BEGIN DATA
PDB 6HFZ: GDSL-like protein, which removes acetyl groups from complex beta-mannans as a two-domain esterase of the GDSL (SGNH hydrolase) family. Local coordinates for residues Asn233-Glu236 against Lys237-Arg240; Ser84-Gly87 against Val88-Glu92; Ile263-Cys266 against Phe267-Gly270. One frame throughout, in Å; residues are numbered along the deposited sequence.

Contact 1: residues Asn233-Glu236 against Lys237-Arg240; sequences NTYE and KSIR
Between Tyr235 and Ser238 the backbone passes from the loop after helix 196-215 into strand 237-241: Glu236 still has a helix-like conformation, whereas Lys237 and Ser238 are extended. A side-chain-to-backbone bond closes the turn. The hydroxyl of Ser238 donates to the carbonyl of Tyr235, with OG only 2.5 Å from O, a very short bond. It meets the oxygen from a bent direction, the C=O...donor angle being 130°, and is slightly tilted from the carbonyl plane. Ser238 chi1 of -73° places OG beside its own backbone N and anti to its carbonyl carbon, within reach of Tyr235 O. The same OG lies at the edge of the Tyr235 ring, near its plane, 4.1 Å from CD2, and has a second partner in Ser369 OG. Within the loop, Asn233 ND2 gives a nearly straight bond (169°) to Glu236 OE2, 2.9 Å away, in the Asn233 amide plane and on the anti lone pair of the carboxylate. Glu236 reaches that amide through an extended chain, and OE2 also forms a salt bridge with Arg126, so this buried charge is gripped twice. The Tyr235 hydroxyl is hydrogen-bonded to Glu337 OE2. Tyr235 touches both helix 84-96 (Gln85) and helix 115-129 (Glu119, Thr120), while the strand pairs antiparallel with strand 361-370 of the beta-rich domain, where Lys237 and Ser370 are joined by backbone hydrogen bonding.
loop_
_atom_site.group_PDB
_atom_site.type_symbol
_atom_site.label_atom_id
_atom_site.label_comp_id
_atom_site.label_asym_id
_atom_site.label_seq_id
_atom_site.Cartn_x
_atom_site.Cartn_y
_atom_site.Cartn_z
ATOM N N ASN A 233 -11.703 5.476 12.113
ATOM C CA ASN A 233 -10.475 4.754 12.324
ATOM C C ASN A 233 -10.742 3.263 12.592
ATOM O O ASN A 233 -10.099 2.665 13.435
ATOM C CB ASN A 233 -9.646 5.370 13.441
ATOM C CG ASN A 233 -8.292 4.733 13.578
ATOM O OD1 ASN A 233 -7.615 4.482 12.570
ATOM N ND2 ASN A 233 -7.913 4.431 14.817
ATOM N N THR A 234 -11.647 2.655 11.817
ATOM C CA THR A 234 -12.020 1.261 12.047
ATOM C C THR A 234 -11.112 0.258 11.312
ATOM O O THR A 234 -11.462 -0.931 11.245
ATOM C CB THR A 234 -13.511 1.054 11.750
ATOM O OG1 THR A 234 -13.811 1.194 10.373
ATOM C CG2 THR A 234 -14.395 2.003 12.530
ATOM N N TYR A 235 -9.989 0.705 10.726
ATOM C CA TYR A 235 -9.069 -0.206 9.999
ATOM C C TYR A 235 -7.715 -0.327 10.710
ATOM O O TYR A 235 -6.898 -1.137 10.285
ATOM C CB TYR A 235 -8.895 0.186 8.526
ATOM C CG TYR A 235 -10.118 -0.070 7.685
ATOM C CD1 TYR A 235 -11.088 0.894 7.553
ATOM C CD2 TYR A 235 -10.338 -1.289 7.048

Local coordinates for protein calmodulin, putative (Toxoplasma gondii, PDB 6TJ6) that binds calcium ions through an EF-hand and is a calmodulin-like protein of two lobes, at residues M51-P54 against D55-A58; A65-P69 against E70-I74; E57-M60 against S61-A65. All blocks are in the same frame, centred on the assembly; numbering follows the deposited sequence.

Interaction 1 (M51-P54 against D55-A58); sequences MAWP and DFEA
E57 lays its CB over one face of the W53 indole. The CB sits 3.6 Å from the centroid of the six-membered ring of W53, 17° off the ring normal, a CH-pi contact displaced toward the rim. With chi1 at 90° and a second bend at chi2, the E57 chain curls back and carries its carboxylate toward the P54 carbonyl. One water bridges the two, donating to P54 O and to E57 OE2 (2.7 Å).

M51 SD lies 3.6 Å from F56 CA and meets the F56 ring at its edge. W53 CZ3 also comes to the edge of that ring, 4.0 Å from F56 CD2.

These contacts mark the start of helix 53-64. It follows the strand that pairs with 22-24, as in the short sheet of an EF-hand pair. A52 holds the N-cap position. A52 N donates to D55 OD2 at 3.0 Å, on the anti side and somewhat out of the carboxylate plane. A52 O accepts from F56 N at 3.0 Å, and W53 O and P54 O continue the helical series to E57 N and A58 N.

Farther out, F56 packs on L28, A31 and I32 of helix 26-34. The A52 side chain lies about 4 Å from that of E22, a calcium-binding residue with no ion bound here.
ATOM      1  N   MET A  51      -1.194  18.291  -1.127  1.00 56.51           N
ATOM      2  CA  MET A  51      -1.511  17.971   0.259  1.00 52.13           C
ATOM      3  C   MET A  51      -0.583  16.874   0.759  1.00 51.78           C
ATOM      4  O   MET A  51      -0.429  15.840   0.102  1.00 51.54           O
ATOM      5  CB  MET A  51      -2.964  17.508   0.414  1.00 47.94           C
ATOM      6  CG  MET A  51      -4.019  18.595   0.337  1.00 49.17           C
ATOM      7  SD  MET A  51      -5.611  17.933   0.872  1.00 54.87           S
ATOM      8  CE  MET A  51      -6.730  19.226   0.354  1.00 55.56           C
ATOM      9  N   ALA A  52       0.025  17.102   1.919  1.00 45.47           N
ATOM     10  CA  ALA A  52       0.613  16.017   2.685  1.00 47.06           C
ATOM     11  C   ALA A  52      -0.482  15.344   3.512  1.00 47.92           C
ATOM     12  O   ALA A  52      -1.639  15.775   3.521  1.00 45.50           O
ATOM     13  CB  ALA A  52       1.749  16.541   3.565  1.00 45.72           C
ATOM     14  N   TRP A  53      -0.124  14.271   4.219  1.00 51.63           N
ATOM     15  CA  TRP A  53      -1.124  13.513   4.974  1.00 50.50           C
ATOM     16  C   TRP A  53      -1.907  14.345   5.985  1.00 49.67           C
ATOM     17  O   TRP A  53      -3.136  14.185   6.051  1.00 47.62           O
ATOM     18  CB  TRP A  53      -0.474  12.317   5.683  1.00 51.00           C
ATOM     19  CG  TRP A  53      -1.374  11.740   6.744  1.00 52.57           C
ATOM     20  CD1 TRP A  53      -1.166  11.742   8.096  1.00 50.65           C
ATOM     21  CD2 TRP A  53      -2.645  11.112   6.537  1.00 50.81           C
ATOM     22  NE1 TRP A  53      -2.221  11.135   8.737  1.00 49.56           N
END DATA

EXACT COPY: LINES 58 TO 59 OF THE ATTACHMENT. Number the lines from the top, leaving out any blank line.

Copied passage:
ATOM     16  C   TRP A  53      -1.907  14.345   5.985  1.00 49.67           C
ATOM     17  O   TRP A  53      -3.136  14.185   6.051  1.00 47.62           O